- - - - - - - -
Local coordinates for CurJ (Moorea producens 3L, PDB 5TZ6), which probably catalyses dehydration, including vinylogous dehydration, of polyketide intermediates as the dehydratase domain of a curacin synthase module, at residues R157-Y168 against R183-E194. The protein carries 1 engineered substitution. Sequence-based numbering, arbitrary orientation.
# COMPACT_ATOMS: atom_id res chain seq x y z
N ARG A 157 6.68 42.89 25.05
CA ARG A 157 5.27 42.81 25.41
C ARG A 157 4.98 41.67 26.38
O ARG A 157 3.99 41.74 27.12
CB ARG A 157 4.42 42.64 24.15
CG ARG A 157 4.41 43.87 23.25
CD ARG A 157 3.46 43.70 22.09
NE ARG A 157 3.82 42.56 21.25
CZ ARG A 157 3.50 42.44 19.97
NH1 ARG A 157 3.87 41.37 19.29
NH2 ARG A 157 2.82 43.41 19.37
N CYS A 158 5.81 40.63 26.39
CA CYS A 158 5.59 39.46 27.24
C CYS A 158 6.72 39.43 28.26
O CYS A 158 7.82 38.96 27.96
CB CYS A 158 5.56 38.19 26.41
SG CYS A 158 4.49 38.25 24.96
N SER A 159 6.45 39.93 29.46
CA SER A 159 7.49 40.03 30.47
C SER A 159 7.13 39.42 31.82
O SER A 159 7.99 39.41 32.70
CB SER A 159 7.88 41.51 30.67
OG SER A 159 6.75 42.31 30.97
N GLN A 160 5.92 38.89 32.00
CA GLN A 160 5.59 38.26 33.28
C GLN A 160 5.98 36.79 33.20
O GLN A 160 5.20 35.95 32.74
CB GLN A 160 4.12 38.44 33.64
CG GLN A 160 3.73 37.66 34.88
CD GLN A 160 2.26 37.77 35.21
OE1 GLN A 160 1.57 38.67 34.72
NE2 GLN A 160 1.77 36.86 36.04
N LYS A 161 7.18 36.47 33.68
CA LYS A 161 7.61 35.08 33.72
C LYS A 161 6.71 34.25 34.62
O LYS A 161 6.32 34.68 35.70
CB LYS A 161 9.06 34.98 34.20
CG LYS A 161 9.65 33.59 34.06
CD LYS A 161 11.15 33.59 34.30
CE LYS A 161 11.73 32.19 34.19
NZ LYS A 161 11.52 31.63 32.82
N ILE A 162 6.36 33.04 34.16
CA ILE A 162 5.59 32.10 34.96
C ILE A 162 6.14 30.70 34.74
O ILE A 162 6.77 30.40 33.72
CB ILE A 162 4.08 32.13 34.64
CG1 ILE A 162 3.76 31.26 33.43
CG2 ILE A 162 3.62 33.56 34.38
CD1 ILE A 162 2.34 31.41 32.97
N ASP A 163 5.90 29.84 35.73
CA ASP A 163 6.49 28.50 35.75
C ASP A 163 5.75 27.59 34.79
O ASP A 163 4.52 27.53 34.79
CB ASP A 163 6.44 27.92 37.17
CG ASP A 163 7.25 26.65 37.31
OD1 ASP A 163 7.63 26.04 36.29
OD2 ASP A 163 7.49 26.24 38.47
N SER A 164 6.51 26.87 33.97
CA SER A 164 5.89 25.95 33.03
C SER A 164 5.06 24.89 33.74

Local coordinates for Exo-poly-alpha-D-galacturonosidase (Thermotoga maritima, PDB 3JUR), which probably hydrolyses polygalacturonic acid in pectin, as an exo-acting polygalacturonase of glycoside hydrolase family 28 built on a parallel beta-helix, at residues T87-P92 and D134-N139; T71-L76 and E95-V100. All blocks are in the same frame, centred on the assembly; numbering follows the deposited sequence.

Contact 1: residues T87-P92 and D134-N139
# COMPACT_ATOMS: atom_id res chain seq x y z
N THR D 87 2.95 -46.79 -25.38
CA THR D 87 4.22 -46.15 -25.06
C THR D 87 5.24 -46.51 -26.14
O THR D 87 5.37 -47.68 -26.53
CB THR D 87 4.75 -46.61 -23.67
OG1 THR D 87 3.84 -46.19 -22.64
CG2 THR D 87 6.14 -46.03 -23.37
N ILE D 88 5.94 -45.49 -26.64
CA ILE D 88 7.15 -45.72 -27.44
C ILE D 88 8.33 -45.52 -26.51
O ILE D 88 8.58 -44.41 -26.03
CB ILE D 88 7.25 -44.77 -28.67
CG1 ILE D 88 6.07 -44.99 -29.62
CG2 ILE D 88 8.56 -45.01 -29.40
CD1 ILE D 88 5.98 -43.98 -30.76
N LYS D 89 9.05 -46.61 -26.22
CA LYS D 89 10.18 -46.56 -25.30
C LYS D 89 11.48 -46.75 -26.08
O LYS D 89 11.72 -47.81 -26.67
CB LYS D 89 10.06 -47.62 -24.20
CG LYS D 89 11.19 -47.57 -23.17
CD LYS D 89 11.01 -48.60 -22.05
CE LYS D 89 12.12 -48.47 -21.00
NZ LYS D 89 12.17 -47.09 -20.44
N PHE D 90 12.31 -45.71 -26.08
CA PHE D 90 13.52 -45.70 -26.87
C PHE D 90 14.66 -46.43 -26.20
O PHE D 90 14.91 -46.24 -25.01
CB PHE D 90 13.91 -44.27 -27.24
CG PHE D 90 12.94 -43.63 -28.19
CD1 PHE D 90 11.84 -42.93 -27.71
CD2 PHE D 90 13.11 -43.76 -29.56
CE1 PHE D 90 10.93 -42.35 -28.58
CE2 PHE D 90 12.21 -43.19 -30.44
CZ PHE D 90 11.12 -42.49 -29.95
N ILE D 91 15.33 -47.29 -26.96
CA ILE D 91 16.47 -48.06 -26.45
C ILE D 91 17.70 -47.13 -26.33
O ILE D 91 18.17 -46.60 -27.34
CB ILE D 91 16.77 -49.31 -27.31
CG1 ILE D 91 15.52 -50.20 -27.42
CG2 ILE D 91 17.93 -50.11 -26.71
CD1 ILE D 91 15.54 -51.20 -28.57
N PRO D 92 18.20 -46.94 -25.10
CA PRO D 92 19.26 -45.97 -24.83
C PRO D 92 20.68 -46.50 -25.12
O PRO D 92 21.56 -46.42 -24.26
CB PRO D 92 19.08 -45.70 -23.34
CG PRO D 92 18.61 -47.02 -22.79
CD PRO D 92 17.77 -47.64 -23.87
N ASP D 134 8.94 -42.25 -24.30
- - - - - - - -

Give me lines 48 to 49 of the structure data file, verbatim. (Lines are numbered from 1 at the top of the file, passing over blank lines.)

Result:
CB ILE A 162 4.08 32.13 34.64
CG1 ILE A 162 3.76 31.26 33.43